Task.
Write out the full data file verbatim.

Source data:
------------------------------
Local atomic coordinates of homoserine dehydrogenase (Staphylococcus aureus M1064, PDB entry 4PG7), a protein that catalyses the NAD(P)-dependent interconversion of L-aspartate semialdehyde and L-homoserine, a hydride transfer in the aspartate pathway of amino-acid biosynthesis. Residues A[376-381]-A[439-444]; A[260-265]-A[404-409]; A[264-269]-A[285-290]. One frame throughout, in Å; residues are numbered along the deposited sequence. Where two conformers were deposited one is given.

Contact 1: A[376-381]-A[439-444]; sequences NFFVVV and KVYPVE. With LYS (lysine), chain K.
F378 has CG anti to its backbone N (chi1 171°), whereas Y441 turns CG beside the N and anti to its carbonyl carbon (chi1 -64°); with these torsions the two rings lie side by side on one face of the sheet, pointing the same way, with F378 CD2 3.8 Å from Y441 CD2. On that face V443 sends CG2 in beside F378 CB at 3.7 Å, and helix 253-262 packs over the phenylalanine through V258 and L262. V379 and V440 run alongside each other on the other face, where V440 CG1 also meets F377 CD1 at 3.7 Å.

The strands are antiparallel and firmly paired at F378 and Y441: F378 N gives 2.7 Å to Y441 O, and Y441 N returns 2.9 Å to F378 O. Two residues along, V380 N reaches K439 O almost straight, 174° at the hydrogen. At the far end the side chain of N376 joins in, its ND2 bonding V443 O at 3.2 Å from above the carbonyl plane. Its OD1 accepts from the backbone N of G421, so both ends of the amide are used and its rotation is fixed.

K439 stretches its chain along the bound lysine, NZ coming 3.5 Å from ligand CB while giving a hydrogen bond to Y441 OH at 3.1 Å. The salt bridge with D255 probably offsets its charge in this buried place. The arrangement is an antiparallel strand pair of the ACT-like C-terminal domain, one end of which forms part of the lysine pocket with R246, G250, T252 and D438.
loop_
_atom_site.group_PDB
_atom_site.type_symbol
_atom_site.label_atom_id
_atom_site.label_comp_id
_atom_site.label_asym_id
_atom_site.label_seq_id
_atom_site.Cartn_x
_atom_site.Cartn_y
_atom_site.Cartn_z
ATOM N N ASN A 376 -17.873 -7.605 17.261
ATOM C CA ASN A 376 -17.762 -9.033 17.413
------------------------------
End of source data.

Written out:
Local atomic coordinates of homoserine dehydrogenase (Staphylococcus aureus M1064, PDB entry 4PG7), a protein that catalyses the NAD(P)-dependent interconversion of L-aspartate semialdehyde and L-homoserine, a hydride transfer in the aspartate pathway of amino-acid biosynthesis. Residues A[376-381]-A[439-444]; A[260-265]-A[404-409]; A[264-269]-A[285-290]. One frame throughout, in Å; residues are numbered along the deposited sequence. Where two conformers were deposited one is given.

Contact 1: A[376-381]-A[439-444]; sequences NFFVVV and KVYPVE. With LYS (lysine), chain K.
F378 has CG anti to its backbone N (chi1 171°), whereas Y441 turns CG beside the N and anti to its carbonyl carbon (chi1 -64°); with these torsions the two rings lie side by side on one face of the sheet, pointing the same way, with F378 CD2 3.8 Å from Y441 CD2. On that face V443 sends CG2 in beside F378 CB at 3.7 Å, and helix 253-262 packs over the phenylalanine through V258 and L262. V379 and V440 run alongside each other on the other face, where V440 CG1 also meets F377 CD1 at 3.7 Å.

The strands are antiparallel and firmly paired at F378 and Y441: F378 N gives 2.7 Å to Y441 O, and Y441 N returns 2.9 Å to F378 O. Two residues along, V380 N reaches K439 O almost straight, 174° at the hydrogen. At the far end the side chain of N376 joins in, its ND2 bonding V443 O at 3.2 Å from above the carbonyl plane. Its OD1 accepts from the backbone N of G421, so both ends of the amide are used and its rotation is fixed.

K439 stretches its chain along the bound lysine, NZ coming 3.5 Å from ligand CB while giving a hydrogen bond to Y441 OH at 3.1 Å. The salt bridge with D255 probably offsets its charge in this buried place. The arrangement is an antiparallel strand pair of the ACT-like C-terminal domain, one end of which forms part of the lysine pocket with R246, G250, T252 and D438.
loop_
_atom_site.group_PDB
_atom_site.type_symbol
_atom_site.label_atom_id
_atom_site.label_comp_id
_atom_site.label_asym_id
_atom_site.label_seq_id
_atom_site.Cartn_x
_atom_site.Cartn_y
_atom_site.Cartn_z
ATOM N N ASN A 376 -17.873 -7.605 17.261
ATOM C CA ASN A 376 -17.762 -9.033 17.413